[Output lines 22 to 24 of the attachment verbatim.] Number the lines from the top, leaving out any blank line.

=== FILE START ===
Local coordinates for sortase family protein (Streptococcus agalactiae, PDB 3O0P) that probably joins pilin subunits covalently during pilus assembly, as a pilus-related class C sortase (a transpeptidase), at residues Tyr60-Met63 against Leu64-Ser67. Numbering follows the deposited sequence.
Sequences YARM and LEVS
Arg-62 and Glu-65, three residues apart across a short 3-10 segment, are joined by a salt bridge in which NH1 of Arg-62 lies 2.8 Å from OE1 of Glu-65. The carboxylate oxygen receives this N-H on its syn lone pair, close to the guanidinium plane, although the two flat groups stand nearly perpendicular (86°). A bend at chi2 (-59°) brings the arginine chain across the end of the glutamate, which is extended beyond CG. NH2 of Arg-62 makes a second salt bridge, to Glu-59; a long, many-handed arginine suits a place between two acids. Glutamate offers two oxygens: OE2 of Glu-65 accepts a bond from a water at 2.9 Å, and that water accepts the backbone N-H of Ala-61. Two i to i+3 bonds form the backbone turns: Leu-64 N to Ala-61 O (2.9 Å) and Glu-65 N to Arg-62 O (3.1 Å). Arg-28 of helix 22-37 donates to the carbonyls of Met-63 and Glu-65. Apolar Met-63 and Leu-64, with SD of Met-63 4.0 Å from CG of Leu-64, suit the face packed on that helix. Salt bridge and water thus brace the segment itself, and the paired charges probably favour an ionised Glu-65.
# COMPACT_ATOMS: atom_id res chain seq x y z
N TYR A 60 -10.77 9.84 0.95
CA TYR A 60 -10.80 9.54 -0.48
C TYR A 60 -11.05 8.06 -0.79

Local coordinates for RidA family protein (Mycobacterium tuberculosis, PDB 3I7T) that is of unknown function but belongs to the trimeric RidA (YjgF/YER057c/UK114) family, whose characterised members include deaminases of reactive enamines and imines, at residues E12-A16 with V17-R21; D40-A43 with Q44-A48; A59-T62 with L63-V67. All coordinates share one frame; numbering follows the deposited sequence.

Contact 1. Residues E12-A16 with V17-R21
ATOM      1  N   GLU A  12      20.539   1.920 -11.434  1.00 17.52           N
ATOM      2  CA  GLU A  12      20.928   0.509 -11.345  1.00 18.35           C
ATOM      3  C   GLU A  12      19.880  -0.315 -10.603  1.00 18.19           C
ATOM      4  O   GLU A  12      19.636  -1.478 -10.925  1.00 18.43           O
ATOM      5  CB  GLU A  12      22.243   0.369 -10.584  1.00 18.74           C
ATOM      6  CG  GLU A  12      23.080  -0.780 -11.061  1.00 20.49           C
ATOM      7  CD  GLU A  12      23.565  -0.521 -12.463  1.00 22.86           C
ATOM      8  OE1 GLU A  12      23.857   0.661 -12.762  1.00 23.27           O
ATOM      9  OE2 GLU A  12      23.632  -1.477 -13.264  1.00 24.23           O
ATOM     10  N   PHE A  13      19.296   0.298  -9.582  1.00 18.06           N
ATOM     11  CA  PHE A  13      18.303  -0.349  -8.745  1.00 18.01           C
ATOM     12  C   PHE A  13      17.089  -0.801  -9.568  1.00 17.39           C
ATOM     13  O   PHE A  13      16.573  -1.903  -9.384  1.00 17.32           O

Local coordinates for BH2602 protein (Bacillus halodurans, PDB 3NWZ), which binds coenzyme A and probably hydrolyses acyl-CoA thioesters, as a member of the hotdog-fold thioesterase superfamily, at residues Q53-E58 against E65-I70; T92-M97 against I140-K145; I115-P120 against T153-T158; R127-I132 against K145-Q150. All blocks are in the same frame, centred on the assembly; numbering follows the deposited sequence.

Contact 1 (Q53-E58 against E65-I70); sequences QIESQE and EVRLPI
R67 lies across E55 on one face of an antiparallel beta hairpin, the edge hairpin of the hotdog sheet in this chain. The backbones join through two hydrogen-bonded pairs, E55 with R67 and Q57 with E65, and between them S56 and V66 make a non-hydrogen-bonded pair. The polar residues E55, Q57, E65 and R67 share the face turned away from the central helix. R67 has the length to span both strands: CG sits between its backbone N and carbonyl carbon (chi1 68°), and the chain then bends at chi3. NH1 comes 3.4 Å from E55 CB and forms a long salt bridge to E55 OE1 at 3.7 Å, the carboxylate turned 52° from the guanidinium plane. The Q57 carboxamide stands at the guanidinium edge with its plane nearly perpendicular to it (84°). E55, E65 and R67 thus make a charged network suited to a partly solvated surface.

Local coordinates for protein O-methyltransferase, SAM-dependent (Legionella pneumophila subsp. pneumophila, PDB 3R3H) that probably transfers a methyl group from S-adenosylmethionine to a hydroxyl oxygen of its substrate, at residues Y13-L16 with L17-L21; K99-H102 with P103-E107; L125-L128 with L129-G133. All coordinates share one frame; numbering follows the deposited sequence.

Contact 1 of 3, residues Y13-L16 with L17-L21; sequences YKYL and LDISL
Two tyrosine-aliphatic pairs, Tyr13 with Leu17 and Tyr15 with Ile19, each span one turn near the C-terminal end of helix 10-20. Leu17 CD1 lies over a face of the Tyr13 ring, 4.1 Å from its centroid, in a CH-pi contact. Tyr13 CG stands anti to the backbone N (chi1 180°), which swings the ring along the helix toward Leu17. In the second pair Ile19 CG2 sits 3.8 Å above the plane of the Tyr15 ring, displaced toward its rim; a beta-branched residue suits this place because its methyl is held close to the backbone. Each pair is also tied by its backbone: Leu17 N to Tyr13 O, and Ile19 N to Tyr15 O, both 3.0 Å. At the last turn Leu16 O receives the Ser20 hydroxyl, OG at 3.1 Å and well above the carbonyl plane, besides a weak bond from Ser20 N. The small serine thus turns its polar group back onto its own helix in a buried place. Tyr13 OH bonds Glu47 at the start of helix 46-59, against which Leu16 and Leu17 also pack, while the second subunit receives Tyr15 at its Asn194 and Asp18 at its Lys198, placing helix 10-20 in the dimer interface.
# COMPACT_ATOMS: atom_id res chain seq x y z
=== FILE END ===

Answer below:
ATOM     13  O   PHE A  13      16.573  -1.903  -9.384  1.00 17.32           O

Local coordinates for BH2602 protein (Bacillus halodurans, PDB 3NWZ), which binds coenzyme A and probably hydrolyses acyl-CoA thioesters, as a member of the hotdog-fold thioesterase superfamily, at residues Q53-E58 against E65-I70; T92-M97 against I140-K145; I115-P120 against T153-T158; R127-I132 against K145-Q150. All blocks are in the same frame, centred on the assembly; numbering follows the deposited sequence.

Contact 1 (Q53-E58 against E65-I70); sequences QIESQE and EVRLPI